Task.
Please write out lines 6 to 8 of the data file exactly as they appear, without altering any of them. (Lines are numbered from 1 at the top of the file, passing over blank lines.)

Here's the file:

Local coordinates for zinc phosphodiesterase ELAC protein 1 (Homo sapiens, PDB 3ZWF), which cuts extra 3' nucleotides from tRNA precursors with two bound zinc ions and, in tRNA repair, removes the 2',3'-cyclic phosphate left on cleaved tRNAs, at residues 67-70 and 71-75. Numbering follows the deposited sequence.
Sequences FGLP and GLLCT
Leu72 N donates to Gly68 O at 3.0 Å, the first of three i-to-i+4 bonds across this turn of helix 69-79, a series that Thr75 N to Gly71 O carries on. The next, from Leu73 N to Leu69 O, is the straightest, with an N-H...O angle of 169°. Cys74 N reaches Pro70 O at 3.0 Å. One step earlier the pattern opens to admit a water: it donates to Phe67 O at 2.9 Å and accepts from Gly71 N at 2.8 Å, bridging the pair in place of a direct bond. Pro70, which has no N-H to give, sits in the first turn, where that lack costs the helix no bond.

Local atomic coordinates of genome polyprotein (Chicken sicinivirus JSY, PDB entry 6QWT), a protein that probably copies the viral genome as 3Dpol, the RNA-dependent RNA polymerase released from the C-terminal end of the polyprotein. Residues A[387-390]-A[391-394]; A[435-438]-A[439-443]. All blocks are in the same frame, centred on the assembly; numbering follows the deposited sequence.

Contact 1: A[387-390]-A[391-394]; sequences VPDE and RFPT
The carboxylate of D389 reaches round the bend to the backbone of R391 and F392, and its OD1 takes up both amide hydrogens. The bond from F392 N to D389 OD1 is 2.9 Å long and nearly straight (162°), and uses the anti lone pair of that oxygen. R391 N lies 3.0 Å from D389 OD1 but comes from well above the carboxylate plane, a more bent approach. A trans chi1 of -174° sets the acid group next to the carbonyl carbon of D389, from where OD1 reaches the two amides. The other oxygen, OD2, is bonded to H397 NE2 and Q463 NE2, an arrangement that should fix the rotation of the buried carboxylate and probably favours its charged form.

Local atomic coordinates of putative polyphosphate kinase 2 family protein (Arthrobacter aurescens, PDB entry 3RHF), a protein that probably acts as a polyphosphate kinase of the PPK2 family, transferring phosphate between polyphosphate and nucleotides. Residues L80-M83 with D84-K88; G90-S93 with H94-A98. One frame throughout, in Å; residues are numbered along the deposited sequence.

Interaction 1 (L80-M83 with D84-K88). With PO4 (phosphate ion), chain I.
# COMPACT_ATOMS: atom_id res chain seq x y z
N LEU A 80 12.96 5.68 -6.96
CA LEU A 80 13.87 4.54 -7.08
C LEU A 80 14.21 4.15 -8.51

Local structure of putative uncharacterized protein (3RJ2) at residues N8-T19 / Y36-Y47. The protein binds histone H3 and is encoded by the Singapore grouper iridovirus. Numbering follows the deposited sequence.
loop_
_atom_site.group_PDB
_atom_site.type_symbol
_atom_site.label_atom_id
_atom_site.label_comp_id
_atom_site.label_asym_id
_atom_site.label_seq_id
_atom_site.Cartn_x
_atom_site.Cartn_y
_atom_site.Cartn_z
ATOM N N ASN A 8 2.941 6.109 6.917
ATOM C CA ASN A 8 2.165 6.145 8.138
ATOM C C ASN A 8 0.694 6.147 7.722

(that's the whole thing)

The carboxylate of D389 reaches round the bend to the backbone of R391 and F392, and its OD1 takes up both amide hydrogens. The bond from F392 N to D389 OD1 is 2.9 Å long and nearly straight (162°), and uses the anti lone pair of that oxygen. R391 N lies 3.0 Å from D389 OD1 but comes from well above the carboxylate plane, a more bent approach. A trans chi1 of -174° sets the acid group next to the carbonyl carbon of D389, from where OD1 reaches the two amides. The other oxygen, OD2, is bonded to H397 NE2 and Q463 NE2, an arrangement that should fix the rotation of the buried carboxylate and probably favours its charged form.

Local atomic coordinates of putative polyphosphate kinase 2 family protein (Arthrobacter aurescens, PDB entry 3RHF), a protein that probably acts as a polyphosphate kinase of the PPK2 family, transferring phosphate between polyphosphate and nucleotides. Residues L80-M83 with D84-K88; G90-S93 with H94-A98. One frame throughout, in Å; residues are numbered along the deposited sequence.

Interaction 1 (L80-M83 with D84-K88). With PO4 (phosphate ion), chain I.